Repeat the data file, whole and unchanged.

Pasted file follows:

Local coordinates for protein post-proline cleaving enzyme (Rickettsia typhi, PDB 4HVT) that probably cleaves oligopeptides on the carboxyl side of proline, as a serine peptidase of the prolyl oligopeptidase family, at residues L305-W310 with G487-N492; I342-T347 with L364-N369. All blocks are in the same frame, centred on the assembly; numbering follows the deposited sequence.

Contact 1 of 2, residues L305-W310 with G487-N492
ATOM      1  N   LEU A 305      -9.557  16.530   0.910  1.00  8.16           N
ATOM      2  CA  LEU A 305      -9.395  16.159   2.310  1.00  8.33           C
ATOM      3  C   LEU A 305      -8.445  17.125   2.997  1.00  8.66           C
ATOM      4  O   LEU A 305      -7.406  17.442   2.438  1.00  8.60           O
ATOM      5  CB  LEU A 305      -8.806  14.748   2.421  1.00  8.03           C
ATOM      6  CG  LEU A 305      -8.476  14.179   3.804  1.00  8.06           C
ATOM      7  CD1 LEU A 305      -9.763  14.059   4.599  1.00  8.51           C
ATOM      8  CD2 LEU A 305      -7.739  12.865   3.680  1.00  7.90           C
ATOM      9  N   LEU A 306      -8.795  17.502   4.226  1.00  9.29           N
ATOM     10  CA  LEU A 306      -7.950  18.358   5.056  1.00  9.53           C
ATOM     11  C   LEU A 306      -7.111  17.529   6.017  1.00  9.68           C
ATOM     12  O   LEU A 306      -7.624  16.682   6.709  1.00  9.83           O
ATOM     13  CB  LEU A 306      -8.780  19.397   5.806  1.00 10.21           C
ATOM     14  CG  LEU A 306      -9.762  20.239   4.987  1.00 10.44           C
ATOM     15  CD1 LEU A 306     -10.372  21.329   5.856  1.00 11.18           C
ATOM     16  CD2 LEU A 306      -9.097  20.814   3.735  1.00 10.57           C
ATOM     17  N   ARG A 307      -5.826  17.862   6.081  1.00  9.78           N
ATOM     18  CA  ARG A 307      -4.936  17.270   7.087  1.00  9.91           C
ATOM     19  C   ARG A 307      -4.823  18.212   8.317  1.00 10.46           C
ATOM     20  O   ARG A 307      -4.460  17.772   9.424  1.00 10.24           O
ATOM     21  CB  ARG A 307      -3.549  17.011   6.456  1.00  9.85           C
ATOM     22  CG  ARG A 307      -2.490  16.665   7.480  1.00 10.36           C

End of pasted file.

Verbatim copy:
Local coordinates for protein post-proline cleaving enzyme (Rickettsia typhi, PDB 4HVT) that probably cleaves oligopeptides on the carboxyl side of proline, as a serine peptidase of the prolyl oligopeptidase family, at residues L305-W310 with G487-N492; I342-T347 with L364-N369. All blocks are in the same frame, centred on the assembly; numbering follows the deposited sequence.

Contact 1 of 2, residues L305-W310 with G487-N492
ATOM      1  N   LEU A 305      -9.557  16.530   0.910  1.00  8.16           N
ATOM      2  CA  LEU A 305      -9.395  16.159   2.310  1.00  8.33           C
ATOM      3  C   LEU A 305      -8.445  17.125   2.997  1.00  8.66           C
ATOM      4  O   LEU A 305      -7.406  17.442   2.438  1.00  8.60           O
ATOM      5  CB  LEU A 305      -8.806  14.748   2.421  1.00  8.03           C
ATOM      6  CG  LEU A 305      -8.476  14.179   3.804  1.00  8.06           C
ATOM      7  CD1 LEU A 305      -9.763  14.059   4.599  1.00  8.51           C
ATOM      8  CD2 LEU A 305      -7.739  12.865   3.680  1.00  7.90           C
ATOM      9  N   LEU A 306      -8.795  17.502   4.226  1.00  9.29           N
ATOM     10  CA  LEU A 306      -7.950  18.358   5.056  1.00  9.53           C
ATOM     11  C   LEU A 306      -7.111  17.529   6.017  1.00  9.68           C
ATOM     12  O   LEU A 306      -7.624  16.682   6.709  1.00  9.83           O
ATOM     13  CB  LEU A 306      -8.780  19.397   5.806  1.00 10.21           C
ATOM     14  CG  LEU A 306      -9.762  20.239   4.987  1.00 10.44           C
ATOM     15  CD1 LEU A 306     -10.372  21.329   5.856  1.00 11.18           C
ATOM     16  CD2 LEU A 306      -9.097  20.814   3.735  1.00 10.57           C
ATOM     17  N   ARG A 307      -5.826  17.862   6.081  1.00  9.78           N
ATOM     18  CA  ARG A 307      -4.936  17.270   7.087  1.00  9.91           C
ATOM     19  C   ARG A 307      -4.823  18.212   8.317  1.00 10.46           C
ATOM     20  O   ARG A 307      -4.460  17.772   9.424  1.00 10.24           O
ATOM     21  CB  ARG A 307      -3.549  17.011   6.456  1.00  9.85           C
ATOM     22  CG  ARG A 307      -2.490  16.665   7.480  1.00 10.36           C